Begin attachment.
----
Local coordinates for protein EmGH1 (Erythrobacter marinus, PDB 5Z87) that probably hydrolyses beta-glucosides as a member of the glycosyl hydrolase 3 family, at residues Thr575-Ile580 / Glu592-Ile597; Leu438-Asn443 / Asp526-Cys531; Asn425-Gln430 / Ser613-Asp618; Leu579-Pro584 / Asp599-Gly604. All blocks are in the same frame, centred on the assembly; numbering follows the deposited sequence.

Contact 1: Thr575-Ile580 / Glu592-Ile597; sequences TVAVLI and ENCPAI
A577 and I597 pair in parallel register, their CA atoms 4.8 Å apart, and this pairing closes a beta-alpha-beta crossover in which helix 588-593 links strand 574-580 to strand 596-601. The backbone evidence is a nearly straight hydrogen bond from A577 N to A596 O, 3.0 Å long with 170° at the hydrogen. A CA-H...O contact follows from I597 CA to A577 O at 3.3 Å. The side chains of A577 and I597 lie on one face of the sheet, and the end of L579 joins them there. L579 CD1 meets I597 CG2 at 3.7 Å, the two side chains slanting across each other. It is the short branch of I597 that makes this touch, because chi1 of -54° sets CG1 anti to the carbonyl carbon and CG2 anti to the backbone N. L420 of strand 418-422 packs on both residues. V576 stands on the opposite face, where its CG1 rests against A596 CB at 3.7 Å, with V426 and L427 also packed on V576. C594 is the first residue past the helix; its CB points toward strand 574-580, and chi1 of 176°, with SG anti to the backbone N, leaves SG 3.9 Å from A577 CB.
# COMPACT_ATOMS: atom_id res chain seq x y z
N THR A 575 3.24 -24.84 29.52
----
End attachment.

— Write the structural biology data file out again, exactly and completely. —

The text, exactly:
Local coordinates for protein EmGH1 (Erythrobacter marinus, PDB 5Z87) that probably hydrolyses beta-glucosides as a member of the glycosyl hydrolase 3 family, at residues Thr575-Ile580 / Glu592-Ile597; Leu438-Asn443 / Asp526-Cys531; Asn425-Gln430 / Ser613-Asp618; Leu579-Pro584 / Asp599-Gly604. All blocks are in the same frame, centred on the assembly; numbering follows the deposited sequence.

Contact 1: Thr575-Ile580 / Glu592-Ile597; sequences TVAVLI and ENCPAI
A577 and I597 pair in parallel register, their CA atoms 4.8 Å apart, and this pairing closes a beta-alpha-beta crossover in which helix 588-593 links strand 574-580 to strand 596-601. The backbone evidence is a nearly straight hydrogen bond from A577 N to A596 O, 3.0 Å long with 170° at the hydrogen. A CA-H...O contact follows from I597 CA to A577 O at 3.3 Å. The side chains of A577 and I597 lie on one face of the sheet, and the end of L579 joins them there. L579 CD1 meets I597 CG2 at 3.7 Å, the two side chains slanting across each other. It is the short branch of I597 that makes this touch, because chi1 of -54° sets CG1 anti to the carbonyl carbon and CG2 anti to the backbone N. L420 of strand 418-422 packs on both residues. V576 stands on the opposite face, where its CG1 rests against A596 CB at 3.7 Å, with V426 and L427 also packed on V576. C594 is the first residue past the helix; its CB points toward strand 574-580, and chi1 of 176°, with SG anti to the backbone N, leaves SG 3.9 Å from A577 CB.
# COMPACT_ATOMS: atom_id res chain seq x y z
N THR A 575 3.24 -24.84 29.52